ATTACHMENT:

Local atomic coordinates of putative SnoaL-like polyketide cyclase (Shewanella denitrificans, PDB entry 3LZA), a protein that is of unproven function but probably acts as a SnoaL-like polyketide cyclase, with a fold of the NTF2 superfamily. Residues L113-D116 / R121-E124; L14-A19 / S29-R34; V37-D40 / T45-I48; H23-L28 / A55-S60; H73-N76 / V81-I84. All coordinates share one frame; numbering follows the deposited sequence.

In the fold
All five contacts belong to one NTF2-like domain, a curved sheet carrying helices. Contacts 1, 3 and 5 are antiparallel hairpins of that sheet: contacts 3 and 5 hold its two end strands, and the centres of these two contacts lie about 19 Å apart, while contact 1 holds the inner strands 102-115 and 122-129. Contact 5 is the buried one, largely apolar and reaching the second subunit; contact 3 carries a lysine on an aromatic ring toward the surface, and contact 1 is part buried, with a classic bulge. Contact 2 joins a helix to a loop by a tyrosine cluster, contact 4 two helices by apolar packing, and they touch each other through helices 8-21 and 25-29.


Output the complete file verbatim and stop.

Local atomic coordinates of putative SnoaL-like polyketide cyclase (Shewanella denitrificans, PDB entry 3LZA), a protein that is of unproven function but probably acts as a SnoaL-like polyketide cyclase, with a fold of the NTF2 superfamily. Residues L113-D116 / R121-E124; L14-A19 / S29-R34; V37-D40 / T45-I48; H23-L28 / A55-S60; H73-N76 / V81-I84. All coordinates share one frame; numbering follows the deposited sequence.

In the fold
All five contacts belong to one NTF2-like domain, a curved sheet carrying helices. Contacts 1, 3 and 5 are antiparallel hairpins of that sheet: contacts 3 and 5 hold its two end strands, and the centres of these two contacts lie about 19 Å apart, while contact 1 holds the inner strands 102-115 and 122-129. Contact 5 is the buried one, largely apolar and reaching the second subunit; contact 3 carries a lysine on an aromatic ring toward the surface, and contact 1 is part buried, with a classic bulge. Contact 2 joins a helix to a loop by a tyrosine cluster, contact 4 two helices by apolar packing, and they touch each other through helices 8-21 and 25-29.